Literally! What a book. In itself it's not scary - but its implications are terrorizing. William Gibson wrote the Forward in the edition I read - acknowledging Shirley's primary influence on cyberpunk. This is an early book of his, but while some of the writing is rough, the thoughts he puts to paper are powerful.

Other reviews will tell you about the book (the Amazon description is horrible). There are three main characters. The interaction and flow among them is very fascinating. I couldn't wait for the book to end so I could know how Shirley tied up the loose ends; I didn't want the book to end because I was having so much fun.

If you enjoy reflecting on a book after you have read it, then this is a very good catalyst. I heartily recommend it.
Goldcrusher
Grab this book, sink into it. I don’t usually say stuff like this, but, “Whoa!”
Damand
In a nutshell, the plot can be summed up as follows: The Mafia conspires to take over San Francisco. The citizen's collective unconscious, as embodied in City, fights back.

While the plot and prose can be awkward in places, the concepts, and how they are explored, kept me strongly interested. The work is also permeated with little details that give it a distinct cyberpunk atmosphere. This can be fascinating in its own right in light of later works in the genre.
Hrguig
Thx!
salivan
If you know who Jack Hawksmoor of the Authority is, you will get some of the vibe here. San Francisco is making its own superheroes, to help combat corruption, takeover and neglect of its internal systems, and organised crime control of finance. However, it needs assistants, and ends up possessing those bodies, with their physical forms being destroyed.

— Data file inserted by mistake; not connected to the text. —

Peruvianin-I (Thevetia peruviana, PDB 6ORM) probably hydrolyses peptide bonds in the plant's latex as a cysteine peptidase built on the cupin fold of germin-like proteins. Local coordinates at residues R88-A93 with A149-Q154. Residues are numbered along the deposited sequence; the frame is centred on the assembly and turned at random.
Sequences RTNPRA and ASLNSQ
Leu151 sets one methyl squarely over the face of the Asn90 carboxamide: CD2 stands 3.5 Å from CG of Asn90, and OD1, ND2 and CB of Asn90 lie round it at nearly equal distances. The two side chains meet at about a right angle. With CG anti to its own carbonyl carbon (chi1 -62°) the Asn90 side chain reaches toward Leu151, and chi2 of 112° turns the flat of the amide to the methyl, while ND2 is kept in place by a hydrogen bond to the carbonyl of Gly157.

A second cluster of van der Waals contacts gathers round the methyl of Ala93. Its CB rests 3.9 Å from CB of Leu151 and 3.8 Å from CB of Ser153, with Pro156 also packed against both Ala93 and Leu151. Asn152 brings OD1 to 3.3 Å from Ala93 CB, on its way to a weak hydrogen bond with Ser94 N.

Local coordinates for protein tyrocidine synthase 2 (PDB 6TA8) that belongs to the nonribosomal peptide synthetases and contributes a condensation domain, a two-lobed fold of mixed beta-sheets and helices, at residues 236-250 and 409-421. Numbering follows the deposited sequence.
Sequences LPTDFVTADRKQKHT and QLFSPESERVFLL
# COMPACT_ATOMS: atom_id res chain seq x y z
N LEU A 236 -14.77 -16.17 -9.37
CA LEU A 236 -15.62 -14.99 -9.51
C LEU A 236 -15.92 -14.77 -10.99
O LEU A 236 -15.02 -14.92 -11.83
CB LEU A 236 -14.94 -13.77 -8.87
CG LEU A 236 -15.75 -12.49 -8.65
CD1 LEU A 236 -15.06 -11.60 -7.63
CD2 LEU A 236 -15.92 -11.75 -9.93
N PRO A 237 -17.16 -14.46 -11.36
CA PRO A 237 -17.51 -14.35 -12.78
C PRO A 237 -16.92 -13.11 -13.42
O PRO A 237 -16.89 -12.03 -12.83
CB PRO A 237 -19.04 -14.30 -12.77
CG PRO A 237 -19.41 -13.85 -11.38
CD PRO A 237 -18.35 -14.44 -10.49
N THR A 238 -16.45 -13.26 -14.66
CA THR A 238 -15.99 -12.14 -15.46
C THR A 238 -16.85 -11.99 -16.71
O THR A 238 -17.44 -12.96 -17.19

Other cities are on a similar path, by the end, without the superhero manifestations. This is superhero in the Authority sense, too.

The protagonist is an aging music club owner, deeply in debt to his mob, who, of course, has a thing for the singer in one of his support acts. The problem is, that City does not trust her.
Ral
Shirley's early novel "City Come A Walkin'" takes us on a surreal (and frequently brutal) jaunt through a near-future San Fransisco where the city's overmind has the ability to manifest as a mirrorshades-wearing techno-shaman with a marked dislike for bad guys. The brilliance and terror behind this straight-forward tale is Shirley's refreshing refusal to cling to genre conceits. "City Come A Walkin'" challenges the nature of identity as well as the parameters of urban morality.
This book is definitely an important one as the forward by William Gibson indicates. Still, there is much left to be wanting. Looking back I remember being basically floored by the first fifty pages, and then subsequently let down for the majority of the rest of the book. The main character is hard to like and not in an anti-hero sort of way. I think this probably hints at John Shirley's true talent lying in his short story writing abilities. If I could do it again I would probably try to find some of those first, but overall this one is worth checking out.